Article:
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This chapter is from the book

3.5 Exception Handling

Exception handling is a core feature of almost any programming language. Exception handling is not only necessary to detect errors but also for flow control. PHP provides a powerful exception-handling model that can easily be used by programmers. To show you how exception handling can be done, we have included a simple example:

<?php
    $a = "a string";
    if    (sqrt($a))
    {
        echo "Result: $b";
    }
    else
    {
        echo "The operation cannot be performed";
    }
?>

First, a string is defined. Then the script tries to compute the square root of the string, which is not possible. Therefore the condition evaluated by the if statement is not true and the else branch is entered.

If something happens that is not allowed in the script, it is necessary to quit the execution of a program. This can easily be done with the help of the die function:

<?php
    $a = 3;
    if    ($a < 5)
    {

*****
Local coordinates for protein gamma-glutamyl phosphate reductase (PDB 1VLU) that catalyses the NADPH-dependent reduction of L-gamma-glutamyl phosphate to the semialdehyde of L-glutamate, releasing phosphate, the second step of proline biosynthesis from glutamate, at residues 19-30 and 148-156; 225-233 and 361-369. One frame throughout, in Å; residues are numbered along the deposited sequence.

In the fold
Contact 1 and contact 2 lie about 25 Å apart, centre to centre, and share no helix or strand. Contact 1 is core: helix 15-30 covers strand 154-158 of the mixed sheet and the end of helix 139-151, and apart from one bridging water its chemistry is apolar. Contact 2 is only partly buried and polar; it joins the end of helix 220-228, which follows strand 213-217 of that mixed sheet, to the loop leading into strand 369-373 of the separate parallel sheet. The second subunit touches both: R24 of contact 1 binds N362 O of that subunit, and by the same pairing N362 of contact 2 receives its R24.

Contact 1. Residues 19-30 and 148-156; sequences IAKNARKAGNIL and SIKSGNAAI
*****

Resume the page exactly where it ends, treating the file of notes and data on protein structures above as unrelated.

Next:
echo '$a is lower than 5';
        exit;
    }
    echo "This won't be executed";
?>

As you can see, $a is lower than 5, so the if condition is true and the script quits:

$a is lower than 5

The output of the echo command at the end of the script won't be displayed any more.

exit is not the only function provided by PHP to exit a script. If a message has to be displayed before exiting a script, die can be used instead of exit.

<?php
    $a = 3;
    array_push($a, 4) or
        die ('$a is not an array');

    echo "This won't be executed";
?>

A PHP error message is displayed on the screen. In addition, the message that has been passed to die is displayed as well:

Warning: First argument to array_push() needs to be an array in 
/var/www/html/index.php on line 3
$a is not an array

For real-world applications the error message generated by PHP is not suitable because it makes the user think that an error in the application has occurred. To make sure that no error is displayed to PHP, you can use @ to suppress the error:

<?php
    $a = 3;
    @array_push($a, 4) or
        die ('$a is not an array');

    echo "This won't be executed";
?>

If you execute the script, you will see that no PHP error is displayed:

$a is not an array

As you can see, PHP provides a flexible exception-handling system that can easily be used to catch almost all errors occurring during the execution of a script.

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